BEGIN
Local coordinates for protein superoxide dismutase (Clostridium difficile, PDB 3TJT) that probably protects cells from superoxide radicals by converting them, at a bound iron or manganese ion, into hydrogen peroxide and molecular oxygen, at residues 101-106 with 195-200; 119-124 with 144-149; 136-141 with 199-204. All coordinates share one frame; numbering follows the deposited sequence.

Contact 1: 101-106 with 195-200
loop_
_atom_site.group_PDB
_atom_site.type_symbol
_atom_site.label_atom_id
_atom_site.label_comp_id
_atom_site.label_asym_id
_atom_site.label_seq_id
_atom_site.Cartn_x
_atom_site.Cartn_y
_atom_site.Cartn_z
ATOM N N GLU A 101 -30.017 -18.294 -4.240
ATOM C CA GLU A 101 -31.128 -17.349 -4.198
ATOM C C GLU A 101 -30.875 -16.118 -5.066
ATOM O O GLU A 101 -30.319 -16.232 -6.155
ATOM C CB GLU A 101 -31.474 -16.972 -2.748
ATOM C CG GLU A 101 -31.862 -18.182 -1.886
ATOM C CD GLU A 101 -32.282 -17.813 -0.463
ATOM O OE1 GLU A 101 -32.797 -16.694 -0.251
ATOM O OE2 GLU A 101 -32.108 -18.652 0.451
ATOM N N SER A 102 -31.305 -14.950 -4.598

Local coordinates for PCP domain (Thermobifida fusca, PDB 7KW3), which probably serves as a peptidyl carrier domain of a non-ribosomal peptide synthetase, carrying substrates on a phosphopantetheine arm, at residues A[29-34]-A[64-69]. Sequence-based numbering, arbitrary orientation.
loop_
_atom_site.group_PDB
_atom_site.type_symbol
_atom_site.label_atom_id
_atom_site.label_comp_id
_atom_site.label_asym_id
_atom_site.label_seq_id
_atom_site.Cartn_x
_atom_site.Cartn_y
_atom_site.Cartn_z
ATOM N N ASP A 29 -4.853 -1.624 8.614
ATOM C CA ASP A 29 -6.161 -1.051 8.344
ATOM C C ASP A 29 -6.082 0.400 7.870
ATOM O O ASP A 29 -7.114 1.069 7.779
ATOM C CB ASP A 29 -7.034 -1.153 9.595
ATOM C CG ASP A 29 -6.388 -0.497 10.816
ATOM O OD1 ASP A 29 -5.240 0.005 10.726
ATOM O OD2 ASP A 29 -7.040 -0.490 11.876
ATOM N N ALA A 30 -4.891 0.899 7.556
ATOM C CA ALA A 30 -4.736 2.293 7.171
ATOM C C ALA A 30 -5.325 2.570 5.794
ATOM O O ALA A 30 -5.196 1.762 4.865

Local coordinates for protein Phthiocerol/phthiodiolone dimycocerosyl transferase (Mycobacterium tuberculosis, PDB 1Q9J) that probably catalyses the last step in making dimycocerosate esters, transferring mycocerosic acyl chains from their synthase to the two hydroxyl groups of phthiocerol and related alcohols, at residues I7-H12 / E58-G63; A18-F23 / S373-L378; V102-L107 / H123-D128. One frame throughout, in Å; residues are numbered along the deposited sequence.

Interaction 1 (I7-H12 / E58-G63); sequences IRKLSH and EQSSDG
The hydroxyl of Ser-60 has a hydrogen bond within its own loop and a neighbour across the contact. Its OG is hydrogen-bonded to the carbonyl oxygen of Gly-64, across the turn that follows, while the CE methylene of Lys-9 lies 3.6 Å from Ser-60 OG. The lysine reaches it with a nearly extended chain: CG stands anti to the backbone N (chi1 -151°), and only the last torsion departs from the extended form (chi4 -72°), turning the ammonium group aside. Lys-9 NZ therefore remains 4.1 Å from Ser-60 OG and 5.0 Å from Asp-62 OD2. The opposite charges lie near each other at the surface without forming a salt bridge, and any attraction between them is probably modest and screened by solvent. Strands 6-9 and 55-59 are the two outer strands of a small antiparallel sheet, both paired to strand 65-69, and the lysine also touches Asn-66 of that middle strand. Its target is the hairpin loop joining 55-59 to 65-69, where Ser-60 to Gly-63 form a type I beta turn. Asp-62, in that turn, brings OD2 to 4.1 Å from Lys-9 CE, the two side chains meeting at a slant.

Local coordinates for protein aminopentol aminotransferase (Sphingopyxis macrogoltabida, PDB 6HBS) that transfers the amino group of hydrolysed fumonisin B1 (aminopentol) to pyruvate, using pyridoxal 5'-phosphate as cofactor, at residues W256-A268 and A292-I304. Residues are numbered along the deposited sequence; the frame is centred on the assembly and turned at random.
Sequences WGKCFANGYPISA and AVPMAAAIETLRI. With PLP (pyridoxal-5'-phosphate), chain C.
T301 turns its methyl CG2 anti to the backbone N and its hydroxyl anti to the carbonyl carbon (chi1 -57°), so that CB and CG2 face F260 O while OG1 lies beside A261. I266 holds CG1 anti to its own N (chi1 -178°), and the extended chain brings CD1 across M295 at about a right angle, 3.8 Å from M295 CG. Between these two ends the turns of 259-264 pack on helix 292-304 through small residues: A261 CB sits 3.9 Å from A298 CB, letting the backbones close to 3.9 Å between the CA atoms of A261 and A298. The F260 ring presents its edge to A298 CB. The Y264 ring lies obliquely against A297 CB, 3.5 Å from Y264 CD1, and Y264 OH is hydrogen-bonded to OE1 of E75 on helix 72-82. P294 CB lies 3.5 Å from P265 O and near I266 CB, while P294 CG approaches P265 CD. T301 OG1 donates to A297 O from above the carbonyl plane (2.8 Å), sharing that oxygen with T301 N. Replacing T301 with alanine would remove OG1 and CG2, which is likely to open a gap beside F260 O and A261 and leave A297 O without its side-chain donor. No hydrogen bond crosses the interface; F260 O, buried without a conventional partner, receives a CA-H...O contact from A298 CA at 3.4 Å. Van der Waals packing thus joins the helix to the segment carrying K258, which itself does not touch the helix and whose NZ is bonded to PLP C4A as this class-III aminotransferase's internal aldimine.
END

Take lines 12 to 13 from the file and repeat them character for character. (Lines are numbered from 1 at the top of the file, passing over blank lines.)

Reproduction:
_atom_site.Cartn_z
ATOM N N GLU A 101 -30.017 -18.294 -4.240